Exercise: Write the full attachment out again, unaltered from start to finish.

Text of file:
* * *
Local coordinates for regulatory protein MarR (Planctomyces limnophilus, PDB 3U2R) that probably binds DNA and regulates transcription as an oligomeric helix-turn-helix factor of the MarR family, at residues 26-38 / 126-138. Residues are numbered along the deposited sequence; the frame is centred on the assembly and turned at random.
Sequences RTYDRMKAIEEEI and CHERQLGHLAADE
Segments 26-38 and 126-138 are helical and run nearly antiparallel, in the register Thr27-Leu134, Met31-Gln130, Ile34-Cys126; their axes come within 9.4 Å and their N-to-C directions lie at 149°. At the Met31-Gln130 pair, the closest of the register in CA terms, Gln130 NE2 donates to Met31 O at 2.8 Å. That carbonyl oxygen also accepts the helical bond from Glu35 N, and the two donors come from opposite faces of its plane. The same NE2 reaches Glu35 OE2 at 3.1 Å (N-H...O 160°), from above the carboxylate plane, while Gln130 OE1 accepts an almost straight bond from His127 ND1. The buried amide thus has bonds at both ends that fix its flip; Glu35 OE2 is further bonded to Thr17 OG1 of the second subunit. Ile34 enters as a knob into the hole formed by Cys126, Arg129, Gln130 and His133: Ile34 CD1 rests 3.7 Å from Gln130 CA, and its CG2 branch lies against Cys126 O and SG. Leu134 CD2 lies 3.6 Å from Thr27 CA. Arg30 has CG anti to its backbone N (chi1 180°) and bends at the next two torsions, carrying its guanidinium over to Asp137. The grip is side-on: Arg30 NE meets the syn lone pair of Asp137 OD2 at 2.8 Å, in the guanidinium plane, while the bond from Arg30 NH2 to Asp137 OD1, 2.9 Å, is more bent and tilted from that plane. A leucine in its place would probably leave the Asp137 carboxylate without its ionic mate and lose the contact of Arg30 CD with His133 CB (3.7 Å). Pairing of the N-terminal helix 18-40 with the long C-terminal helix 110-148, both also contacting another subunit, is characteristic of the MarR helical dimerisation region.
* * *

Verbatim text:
Local coordinates for regulatory protein MarR (Planctomyces limnophilus, PDB 3U2R) that probably binds DNA and regulates transcription as an oligomeric helix-turn-helix factor of the MarR family, at residues 26-38 / 126-138. Residues are numbered along the deposited sequence; the frame is centred on the assembly and turned at random.
Sequences RTYDRMKAIEEEI and CHERQLGHLAADE
Segments 26-38 and 126-138 are helical and run nearly antiparallel, in the register Thr27-Leu134, Met31-Gln130, Ile34-Cys126; their axes come within 9.4 Å and their N-to-C directions lie at 149°. At the Met31-Gln130 pair, the closest of the register in CA terms, Gln130 NE2 donates to Met31 O at 2.8 Å. That carbonyl oxygen also accepts the helical bond from Glu35 N, and the two donors come from opposite faces of its plane. The same NE2 reaches Glu35 OE2 at 3.1 Å (N-H...O 160°), from above the carboxylate plane, while Gln130 OE1 accepts an almost straight bond from His127 ND1. The buried amide thus has bonds at both ends that fix its flip; Glu35 OE2 is further bonded to Thr17 OG1 of the second subunit. Ile34 enters as a knob into the hole formed by Cys126, Arg129, Gln130 and His133: Ile34 CD1 rests 3.7 Å from Gln130 CA, and its CG2 branch lies against Cys126 O and SG. Leu134 CD2 lies 3.6 Å from Thr27 CA. Arg30 has CG anti to its backbone N (chi1 180°) and bends at the next two torsions, carrying its guanidinium over to Asp137. The grip is side-on: Arg30 NE meets the syn lone pair of Asp137 OD2 at 2.8 Å, in the guanidinium plane, while the bond from Arg30 NH2 to Asp137 OD1, 2.9 Å, is more bent and tilted from that plane. A leucine in its place would probably leave the Asp137 carboxylate without its ionic mate and lose the contact of Arg30 CD with His133 CB (3.7 Å). Pairing of the N-terminal helix 18-40 with the long C-terminal helix 110-148, both also contacting another subunit, is characteristic of the MarR helical dimerisation region.